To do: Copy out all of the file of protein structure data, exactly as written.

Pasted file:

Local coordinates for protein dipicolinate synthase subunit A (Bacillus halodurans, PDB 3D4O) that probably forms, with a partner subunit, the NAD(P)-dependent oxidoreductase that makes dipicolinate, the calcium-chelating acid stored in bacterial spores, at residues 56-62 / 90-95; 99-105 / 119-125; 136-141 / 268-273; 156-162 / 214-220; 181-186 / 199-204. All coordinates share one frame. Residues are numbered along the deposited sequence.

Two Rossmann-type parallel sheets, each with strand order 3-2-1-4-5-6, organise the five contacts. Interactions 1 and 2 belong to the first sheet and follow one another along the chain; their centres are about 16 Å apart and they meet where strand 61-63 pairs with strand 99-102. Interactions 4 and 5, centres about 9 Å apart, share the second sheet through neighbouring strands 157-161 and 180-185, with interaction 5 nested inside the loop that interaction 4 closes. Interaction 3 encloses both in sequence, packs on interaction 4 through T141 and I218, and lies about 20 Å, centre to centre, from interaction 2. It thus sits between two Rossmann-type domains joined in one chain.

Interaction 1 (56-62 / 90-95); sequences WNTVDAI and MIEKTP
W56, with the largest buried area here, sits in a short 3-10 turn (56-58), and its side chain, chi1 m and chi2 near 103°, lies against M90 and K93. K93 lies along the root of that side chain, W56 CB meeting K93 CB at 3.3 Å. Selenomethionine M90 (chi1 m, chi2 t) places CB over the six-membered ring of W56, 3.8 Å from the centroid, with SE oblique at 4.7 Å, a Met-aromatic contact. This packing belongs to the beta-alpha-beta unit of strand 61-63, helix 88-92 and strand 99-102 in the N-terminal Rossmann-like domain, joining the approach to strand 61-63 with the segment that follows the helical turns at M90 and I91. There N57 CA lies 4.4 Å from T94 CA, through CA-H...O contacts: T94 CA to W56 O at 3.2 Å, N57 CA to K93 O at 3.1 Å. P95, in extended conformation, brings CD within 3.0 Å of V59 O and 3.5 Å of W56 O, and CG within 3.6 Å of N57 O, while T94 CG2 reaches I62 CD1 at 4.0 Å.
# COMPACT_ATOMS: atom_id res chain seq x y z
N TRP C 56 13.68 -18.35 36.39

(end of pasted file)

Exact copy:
Local coordinates for protein dipicolinate synthase subunit A (Bacillus halodurans, PDB 3D4O) that probably forms, with a partner subunit, the NAD(P)-dependent oxidoreductase that makes dipicolinate, the calcium-chelating acid stored in bacterial spores, at residues 56-62 / 90-95; 99-105 / 119-125; 136-141 / 268-273; 156-162 / 214-220; 181-186 / 199-204. All coordinates share one frame. Residues are numbered along the deposited sequence.

Two Rossmann-type parallel sheets, each with strand order 3-2-1-4-5-6, organise the five contacts. Interactions 1 and 2 belong to the first sheet and follow one another along the chain; their centres are about 16 Å apart and they meet where strand 61-63 pairs with strand 99-102. Interactions 4 and 5, centres about 9 Å apart, share the second sheet through neighbouring strands 157-161 and 180-185, with interaction 5 nested inside the loop that interaction 4 closes. Interaction 3 encloses both in sequence, packs on interaction 4 through T141 and I218, and lies about 20 Å, centre to centre, from interaction 2. It thus sits between two Rossmann-type domains joined in one chain.

Interaction 1 (56-62 / 90-95); sequences WNTVDAI and MIEKTP
W56, with the largest buried area here, sits in a short 3-10 turn (56-58), and its side chain, chi1 m and chi2 near 103°, lies against M90 and K93. K93 lies along the root of that side chain, W56 CB meeting K93 CB at 3.3 Å. Selenomethionine M90 (chi1 m, chi2 t) places CB over the six-membered ring of W56, 3.8 Å from the centroid, with SE oblique at 4.7 Å, a Met-aromatic contact. This packing belongs to the beta-alpha-beta unit of strand 61-63, helix 88-92 and strand 99-102 in the N-terminal Rossmann-like domain, joining the approach to strand 61-63 with the segment that follows the helical turns at M90 and I91. There N57 CA lies 4.4 Å from T94 CA, through CA-H...O contacts: T94 CA to W56 O at 3.2 Å, N57 CA to K93 O at 3.1 Å. P95, in extended conformation, brings CD within 3.0 Å of V59 O and 3.5 Å of W56 O, and CG within 3.6 Å of N57 O, while T94 CG2 reaches I62 CD1 at 4.0 Å.
# COMPACT_ATOMS: atom_id res chain seq x y z
N TRP C 56 13.68 -18.35 36.39